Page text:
Using secondary data analysis of longitudinal data from seven cohorts of urban, early adolescents, this study's objective was to gain knowledge of dating aggression (DA) during early adolescence to guide efforts at early identification and the development of targeted prevention and intervention efforts.
The study's focus on DA during early adolescence stemmed from the recognition that this is a unique developmental period with significant changes occurring in adolescents' lives, including the initiation of dating relationships. This is a critical period for teaching youth about healthy relationships, which may reduce aggressive interactions with peers, such as DA. The longitudinal results showed an increasing trajectory of victimization and perpetration, particularly for girls, across middle school. Prevention and intervention programs that do not start until after middle school may miss a critical period. Early programming may result in a reduction in the perpetration of DA. This secondary analysis was of longitudinal data collected by the Clark-Hill Institute for Positive Youth Development at Virginia Commonwealth University. This was a 5-year project that involved extensive data collection on youth violence and associated risk factors and mental health correlates. This was part of a community-level evaluation of a positive youth development program. The project was conducted in three communities in Richmond, VA. The communities represented attendance zones for three middle schools. Forty percent of the cross-sectional sample reported perpetrating at least one act of DA within the past 3 months, with nearly half reporting experiencing at least one act of DA victimization in the same time frame. The rates of perpetration and victimization recorded are higher than rates reported in other early adolescent samples and may be specific to the economically disadvantaged urban population of the dataset. 2 figures, 18 references, and 7 scholarly products produced or in process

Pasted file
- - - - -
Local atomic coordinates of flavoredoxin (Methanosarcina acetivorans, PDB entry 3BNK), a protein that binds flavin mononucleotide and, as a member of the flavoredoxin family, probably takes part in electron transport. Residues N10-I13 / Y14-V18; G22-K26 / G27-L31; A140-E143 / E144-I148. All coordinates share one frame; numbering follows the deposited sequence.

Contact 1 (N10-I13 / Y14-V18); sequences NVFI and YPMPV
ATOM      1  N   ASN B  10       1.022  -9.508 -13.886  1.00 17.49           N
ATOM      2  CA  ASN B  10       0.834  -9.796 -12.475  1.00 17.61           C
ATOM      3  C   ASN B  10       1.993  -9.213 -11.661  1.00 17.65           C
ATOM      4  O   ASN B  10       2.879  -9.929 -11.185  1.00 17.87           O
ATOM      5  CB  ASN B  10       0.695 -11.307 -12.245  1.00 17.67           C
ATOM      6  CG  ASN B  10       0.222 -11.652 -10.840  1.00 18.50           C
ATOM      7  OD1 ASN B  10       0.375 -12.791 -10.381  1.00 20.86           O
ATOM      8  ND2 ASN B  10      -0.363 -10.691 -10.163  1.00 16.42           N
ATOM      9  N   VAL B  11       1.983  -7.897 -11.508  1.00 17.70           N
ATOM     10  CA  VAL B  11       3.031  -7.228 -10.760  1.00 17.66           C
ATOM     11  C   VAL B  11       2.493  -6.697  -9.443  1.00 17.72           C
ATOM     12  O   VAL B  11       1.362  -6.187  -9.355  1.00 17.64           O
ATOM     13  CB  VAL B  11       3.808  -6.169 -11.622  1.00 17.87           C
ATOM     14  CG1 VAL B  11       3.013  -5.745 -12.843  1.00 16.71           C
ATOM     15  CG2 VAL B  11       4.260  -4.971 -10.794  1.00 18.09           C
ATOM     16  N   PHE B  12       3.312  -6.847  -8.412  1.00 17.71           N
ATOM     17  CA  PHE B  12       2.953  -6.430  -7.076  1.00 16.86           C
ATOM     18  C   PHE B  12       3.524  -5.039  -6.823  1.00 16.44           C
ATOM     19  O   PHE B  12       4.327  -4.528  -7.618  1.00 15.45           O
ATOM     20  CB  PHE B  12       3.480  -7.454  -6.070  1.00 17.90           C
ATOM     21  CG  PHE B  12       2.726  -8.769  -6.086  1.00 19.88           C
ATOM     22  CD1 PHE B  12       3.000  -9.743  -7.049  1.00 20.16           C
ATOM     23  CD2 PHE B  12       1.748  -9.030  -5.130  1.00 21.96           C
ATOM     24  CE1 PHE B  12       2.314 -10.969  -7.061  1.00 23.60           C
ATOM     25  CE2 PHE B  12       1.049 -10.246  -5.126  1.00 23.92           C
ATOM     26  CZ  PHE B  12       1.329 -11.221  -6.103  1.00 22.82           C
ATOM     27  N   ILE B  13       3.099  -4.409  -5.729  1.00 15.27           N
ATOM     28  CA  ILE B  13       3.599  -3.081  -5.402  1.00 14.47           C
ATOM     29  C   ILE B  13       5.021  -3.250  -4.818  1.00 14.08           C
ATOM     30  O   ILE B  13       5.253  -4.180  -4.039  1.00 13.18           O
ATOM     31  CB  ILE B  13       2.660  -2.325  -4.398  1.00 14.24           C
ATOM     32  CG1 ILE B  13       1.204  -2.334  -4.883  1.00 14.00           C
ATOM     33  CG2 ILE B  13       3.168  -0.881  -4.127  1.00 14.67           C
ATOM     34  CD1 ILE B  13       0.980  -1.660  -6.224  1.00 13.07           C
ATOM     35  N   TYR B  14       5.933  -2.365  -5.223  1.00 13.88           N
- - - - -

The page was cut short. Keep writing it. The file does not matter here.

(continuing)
Report (Grant Sponsored)
Date Published: October 1, 2016